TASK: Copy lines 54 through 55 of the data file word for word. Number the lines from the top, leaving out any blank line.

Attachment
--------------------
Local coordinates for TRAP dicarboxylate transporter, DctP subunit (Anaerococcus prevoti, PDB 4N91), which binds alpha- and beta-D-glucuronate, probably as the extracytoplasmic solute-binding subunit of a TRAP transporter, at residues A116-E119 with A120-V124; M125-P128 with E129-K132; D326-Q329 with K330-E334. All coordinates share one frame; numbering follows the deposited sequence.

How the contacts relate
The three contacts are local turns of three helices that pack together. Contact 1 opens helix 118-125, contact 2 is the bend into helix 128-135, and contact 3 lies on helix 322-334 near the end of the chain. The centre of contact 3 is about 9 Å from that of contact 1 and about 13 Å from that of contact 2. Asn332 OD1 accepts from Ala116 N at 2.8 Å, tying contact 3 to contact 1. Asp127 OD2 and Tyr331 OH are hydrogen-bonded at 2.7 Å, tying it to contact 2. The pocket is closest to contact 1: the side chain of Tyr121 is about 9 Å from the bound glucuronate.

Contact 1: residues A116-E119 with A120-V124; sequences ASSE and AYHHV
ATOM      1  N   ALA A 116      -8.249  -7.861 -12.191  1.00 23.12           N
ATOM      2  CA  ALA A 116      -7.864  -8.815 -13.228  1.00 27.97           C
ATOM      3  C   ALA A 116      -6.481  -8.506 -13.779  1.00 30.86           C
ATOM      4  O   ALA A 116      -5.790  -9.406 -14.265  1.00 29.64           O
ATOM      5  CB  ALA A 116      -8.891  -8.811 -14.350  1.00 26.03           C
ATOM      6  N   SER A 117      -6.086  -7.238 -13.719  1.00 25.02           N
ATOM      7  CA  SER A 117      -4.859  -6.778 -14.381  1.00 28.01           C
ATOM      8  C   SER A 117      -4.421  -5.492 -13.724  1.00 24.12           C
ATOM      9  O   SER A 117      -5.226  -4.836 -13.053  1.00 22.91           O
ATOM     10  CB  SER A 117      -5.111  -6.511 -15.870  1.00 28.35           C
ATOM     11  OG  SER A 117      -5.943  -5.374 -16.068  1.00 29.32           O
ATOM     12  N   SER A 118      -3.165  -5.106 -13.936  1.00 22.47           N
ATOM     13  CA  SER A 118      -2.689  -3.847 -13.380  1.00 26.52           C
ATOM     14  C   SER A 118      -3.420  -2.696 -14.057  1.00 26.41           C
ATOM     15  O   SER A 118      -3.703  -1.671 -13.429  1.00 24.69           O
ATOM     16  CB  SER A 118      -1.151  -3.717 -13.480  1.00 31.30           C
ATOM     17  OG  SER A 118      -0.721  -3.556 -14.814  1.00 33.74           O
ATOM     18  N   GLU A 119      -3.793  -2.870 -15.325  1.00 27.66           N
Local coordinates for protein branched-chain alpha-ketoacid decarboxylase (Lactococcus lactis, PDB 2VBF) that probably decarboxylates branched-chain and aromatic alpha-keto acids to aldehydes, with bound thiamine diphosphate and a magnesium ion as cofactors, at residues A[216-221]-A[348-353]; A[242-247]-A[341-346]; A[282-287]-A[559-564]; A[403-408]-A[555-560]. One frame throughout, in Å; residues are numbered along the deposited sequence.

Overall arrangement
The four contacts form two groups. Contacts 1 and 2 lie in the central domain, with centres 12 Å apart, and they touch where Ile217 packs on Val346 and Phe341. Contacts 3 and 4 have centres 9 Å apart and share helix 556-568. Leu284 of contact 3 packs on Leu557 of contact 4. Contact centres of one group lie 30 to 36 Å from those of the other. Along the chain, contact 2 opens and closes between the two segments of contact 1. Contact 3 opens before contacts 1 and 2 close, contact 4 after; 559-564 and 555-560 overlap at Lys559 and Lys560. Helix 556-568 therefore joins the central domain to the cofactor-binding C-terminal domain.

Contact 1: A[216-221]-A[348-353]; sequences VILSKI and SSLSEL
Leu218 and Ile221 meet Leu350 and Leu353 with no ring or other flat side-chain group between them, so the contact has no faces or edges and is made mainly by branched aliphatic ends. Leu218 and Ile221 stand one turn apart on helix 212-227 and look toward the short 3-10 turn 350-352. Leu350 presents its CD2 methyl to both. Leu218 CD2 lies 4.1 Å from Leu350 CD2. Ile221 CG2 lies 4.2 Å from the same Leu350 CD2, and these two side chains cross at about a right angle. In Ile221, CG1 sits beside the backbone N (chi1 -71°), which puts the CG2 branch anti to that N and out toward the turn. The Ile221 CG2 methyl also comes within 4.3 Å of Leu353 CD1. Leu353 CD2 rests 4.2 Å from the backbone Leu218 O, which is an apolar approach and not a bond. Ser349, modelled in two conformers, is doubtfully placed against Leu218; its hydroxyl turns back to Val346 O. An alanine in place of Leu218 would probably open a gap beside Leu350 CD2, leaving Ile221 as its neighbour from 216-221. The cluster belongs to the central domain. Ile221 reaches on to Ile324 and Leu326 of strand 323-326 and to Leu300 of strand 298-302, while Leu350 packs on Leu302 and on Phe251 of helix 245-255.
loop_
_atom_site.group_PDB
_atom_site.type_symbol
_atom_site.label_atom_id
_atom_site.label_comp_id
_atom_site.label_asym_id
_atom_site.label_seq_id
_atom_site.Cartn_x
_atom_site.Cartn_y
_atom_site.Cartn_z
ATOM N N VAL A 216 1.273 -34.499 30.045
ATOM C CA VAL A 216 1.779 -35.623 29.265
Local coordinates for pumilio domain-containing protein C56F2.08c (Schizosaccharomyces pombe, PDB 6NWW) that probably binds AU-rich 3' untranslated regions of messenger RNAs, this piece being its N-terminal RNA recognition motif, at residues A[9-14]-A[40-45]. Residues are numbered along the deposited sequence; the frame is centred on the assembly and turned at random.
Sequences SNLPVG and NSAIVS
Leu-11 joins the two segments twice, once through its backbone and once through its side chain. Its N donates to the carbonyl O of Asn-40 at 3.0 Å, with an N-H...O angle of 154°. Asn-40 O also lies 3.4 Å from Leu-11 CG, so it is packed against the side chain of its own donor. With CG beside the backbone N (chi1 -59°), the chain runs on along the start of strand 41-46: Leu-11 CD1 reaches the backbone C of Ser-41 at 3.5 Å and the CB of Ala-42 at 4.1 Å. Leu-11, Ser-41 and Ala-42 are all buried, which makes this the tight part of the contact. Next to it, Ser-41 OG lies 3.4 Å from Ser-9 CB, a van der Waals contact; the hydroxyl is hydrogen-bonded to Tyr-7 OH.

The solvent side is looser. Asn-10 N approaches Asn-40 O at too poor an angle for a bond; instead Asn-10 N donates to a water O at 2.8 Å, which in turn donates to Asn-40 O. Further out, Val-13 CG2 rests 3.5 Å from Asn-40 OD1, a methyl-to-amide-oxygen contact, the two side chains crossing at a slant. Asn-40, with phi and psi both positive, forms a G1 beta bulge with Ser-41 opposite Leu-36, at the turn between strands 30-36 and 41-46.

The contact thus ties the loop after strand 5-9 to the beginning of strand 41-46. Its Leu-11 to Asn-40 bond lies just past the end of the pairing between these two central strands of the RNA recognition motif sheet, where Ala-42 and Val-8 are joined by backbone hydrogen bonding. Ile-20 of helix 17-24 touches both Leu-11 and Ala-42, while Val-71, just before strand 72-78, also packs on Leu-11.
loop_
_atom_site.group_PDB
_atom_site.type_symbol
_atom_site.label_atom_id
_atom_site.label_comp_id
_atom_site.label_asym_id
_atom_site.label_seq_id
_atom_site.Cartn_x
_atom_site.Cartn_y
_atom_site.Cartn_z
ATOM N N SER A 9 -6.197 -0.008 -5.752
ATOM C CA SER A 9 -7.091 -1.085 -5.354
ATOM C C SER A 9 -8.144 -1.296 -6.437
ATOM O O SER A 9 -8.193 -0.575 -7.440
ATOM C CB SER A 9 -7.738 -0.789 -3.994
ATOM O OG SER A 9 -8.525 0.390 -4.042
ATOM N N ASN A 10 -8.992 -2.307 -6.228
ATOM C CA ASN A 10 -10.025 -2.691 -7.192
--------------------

_atom_site.Cartn_z
ATOM N N SER A 9 -6.197 -0.008 -5.752